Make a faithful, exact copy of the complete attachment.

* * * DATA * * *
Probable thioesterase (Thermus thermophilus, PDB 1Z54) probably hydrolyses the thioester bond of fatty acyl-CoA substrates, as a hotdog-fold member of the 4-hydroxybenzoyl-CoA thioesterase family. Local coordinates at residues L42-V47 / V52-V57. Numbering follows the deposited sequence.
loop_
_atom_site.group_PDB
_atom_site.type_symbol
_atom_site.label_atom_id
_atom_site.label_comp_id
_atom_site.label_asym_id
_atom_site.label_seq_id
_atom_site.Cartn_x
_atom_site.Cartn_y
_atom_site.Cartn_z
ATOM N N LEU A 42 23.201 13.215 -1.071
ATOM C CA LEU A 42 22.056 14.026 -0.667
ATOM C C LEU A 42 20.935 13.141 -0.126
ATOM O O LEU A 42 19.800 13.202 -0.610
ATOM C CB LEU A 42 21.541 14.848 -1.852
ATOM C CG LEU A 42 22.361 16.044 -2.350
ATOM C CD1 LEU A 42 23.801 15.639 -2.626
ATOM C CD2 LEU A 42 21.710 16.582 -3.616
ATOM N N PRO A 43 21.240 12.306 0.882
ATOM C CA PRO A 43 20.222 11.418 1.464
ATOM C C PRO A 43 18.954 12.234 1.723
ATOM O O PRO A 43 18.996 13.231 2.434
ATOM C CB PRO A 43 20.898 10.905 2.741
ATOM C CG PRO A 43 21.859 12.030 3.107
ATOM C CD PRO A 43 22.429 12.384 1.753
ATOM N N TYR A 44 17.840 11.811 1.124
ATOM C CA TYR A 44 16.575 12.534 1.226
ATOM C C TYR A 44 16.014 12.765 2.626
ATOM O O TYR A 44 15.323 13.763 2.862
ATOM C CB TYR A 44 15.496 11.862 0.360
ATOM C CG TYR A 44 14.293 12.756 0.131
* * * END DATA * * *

Probable thioesterase (Thermus thermophilus, PDB 1Z54) probably hydrolyses the thioester bond of fatty acyl-CoA substrates, as a hotdog-fold member of the 4-hydroxybenzoyl-CoA thioesterase family. Local coordinates at residues L42-V47 / V52-V57. Numbering follows the deposited sequence.
loop_
_atom_site.group_PDB
_atom_site.type_symbol
_atom_site.label_atom_id
_atom_site.label_comp_id
_atom_site.label_asym_id
_atom_site.label_seq_id
_atom_site.Cartn_x
_atom_site.Cartn_y
_atom_site.Cartn_z
ATOM N N LEU A 42 23.201 13.215 -1.071
ATOM C CA LEU A 42 22.056 14.026 -0.667
ATOM C C LEU A 42 20.935 13.141 -0.126
ATOM O O LEU A 42 19.800 13.202 -0.610
ATOM C CB LEU A 42 21.541 14.848 -1.852
ATOM C CG LEU A 42 22.361 16.044 -2.350
ATOM C CD1 LEU A 42 23.801 15.639 -2.626
ATOM C CD2 LEU A 42 21.710 16.582 -3.616
ATOM N N PRO A 43 21.240 12.306 0.882
ATOM C CA PRO A 43 20.222 11.418 1.464
ATOM C C PRO A 43 18.954 12.234 1.723
ATOM O O PRO A 43 18.996 13.231 2.434
ATOM C CB PRO A 43 20.898 10.905 2.741
ATOM C CG PRO A 43 21.859 12.030 3.107
ATOM C CD PRO A 43 22.429 12.384 1.753
ATOM N N TYR A 44 17.840 11.811 1.124
ATOM C CA TYR A 44 16.575 12.534 1.226
ATOM C C TYR A 44 16.014 12.765 2.626
ATOM O O TYR A 44 15.323 13.763 2.862
ATOM C CB TYR A 44 15.496 11.862 0.360
ATOM C CG TYR A 44 14.293 12.756 0.131